This website is user-friendly and helps you get all your most important information organized. In addition to creating a living memorial, you can get all of your documents ready to be accessed in one easy to find place. You can organize your wills, life insurance policies, healthcare documents, digital accounts, and even your crucial pet information. By having this all in order beforehand, you can focus on what’s really important - protecting your legacy.
How to Come Together with Virtual Funerals
Adding salt to our wounds, social distancing is depriving mourners of grieving in ways they would wish. Some are turning to technology to come together while staying safely apart. Here are some popular platforms that people are using to support one another and to host virtual funerals.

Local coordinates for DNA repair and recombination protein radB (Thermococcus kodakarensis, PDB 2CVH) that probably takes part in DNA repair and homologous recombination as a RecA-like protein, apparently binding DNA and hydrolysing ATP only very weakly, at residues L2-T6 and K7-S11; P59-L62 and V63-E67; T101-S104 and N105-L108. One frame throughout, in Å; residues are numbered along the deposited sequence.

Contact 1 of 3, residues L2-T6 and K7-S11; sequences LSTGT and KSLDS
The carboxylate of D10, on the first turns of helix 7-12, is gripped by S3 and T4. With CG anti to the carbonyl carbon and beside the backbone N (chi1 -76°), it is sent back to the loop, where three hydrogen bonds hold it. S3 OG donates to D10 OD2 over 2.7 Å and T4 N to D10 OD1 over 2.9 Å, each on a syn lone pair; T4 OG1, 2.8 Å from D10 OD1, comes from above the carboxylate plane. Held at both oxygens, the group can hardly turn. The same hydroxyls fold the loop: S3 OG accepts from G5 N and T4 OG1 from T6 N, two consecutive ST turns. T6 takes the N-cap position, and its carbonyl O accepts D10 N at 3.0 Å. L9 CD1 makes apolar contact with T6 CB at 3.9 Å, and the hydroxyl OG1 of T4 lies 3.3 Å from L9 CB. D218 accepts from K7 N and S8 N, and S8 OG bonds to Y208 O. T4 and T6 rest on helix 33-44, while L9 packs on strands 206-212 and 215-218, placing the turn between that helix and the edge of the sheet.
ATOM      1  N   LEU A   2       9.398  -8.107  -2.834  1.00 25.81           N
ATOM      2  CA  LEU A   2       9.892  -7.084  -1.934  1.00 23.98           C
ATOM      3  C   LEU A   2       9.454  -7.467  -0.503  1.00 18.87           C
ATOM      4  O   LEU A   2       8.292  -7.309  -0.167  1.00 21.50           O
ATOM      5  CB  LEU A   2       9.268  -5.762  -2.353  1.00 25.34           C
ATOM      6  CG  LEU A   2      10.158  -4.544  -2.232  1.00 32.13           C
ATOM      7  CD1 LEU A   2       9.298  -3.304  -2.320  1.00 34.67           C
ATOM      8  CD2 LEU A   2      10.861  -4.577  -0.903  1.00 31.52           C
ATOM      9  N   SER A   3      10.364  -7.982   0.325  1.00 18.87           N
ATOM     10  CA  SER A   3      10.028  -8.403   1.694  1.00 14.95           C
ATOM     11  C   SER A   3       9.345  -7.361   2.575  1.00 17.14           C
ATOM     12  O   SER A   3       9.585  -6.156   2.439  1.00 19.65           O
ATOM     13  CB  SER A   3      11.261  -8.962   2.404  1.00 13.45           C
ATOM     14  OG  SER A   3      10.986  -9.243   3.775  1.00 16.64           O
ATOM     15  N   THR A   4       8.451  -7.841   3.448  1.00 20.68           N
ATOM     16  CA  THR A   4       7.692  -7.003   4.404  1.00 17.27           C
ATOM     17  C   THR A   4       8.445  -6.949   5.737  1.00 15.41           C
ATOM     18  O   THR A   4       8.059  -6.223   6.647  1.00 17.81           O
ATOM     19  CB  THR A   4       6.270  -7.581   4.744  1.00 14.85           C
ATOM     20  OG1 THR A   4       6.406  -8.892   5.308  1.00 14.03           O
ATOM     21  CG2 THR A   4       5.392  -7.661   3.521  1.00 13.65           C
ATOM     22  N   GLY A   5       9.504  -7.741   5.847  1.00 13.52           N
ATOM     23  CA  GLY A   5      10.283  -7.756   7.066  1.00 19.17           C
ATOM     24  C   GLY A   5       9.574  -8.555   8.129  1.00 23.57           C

Zoom: Launched in 2011, Zoom is a dedicated chat platform that has been rapidly growing in popularity due to Covid-19. It is top ranked among customer reviews as it is user-friendly, reliable, and has free options that are easy to scale up to connect with more people. For instance, Zoom Pro allows users to conference with up to 100 people for an affordable price. This has proven to be an ideal option for people hosting virtual funerals.
Google Hangouts: If you already have a Gmail account, you’re just a click away from getting started with Google Hangouts. The free option works nicely for people looking to comfort each other while mourning, allowing for up to 10 people to video chat. But if you want to host a larger gathering, like for an online funeral, you will need to upgrade to include up to 100 people.